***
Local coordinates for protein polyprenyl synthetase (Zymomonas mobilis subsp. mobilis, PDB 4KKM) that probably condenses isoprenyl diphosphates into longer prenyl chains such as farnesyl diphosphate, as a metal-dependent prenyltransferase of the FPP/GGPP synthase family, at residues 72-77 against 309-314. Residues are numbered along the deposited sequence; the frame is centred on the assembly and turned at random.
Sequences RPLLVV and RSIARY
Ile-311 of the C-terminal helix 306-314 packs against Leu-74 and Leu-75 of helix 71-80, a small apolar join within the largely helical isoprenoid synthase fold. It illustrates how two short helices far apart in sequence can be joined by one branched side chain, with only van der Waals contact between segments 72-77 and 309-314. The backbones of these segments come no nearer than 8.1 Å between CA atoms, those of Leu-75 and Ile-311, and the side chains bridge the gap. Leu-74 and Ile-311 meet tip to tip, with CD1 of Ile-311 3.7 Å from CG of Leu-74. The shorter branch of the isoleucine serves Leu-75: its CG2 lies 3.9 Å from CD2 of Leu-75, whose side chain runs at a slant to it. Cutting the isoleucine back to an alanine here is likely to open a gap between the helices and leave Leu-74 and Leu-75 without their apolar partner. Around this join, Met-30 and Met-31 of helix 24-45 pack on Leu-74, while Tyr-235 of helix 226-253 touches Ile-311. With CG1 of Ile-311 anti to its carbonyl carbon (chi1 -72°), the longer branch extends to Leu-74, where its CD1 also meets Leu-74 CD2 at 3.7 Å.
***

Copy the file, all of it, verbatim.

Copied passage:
Local coordinates for protein polyprenyl synthetase (Zymomonas mobilis subsp. mobilis, PDB 4KKM) that probably condenses isoprenyl diphosphates into longer prenyl chains such as farnesyl diphosphate, as a metal-dependent prenyltransferase of the FPP/GGPP synthase family, at residues 72-77 against 309-314. Residues are numbered along the deposited sequence; the frame is centred on the assembly and turned at random.
Sequences RPLLVV and RSIARY
Ile-311 of the C-terminal helix 306-314 packs against Leu-74 and Leu-75 of helix 71-80, a small apolar join within the largely helical isoprenoid synthase fold. It illustrates how two short helices far apart in sequence can be joined by one branched side chain, with only van der Waals contact between segments 72-77 and 309-314. The backbones of these segments come no nearer than 8.1 Å between CA atoms, those of Leu-75 and Ile-311, and the side chains bridge the gap. Leu-74 and Ile-311 meet tip to tip, with CD1 of Ile-311 3.7 Å from CG of Leu-74. The shorter branch of the isoleucine serves Leu-75: its CG2 lies 3.9 Å from CD2 of Leu-75, whose side chain runs at a slant to it. Cutting the isoleucine back to an alanine here is likely to open a gap between the helices and leave Leu-74 and Leu-75 without their apolar partner. Around this join, Met-30 and Met-31 of helix 24-45 pack on Leu-74, while Tyr-235 of helix 226-253 touches Ile-311. With CG1 of Ile-311 anti to its carbonyl carbon (chi1 -72°), the longer branch extends to Leu-74, where its CD1 also meets Leu-74 CD2 at 3.7 Å.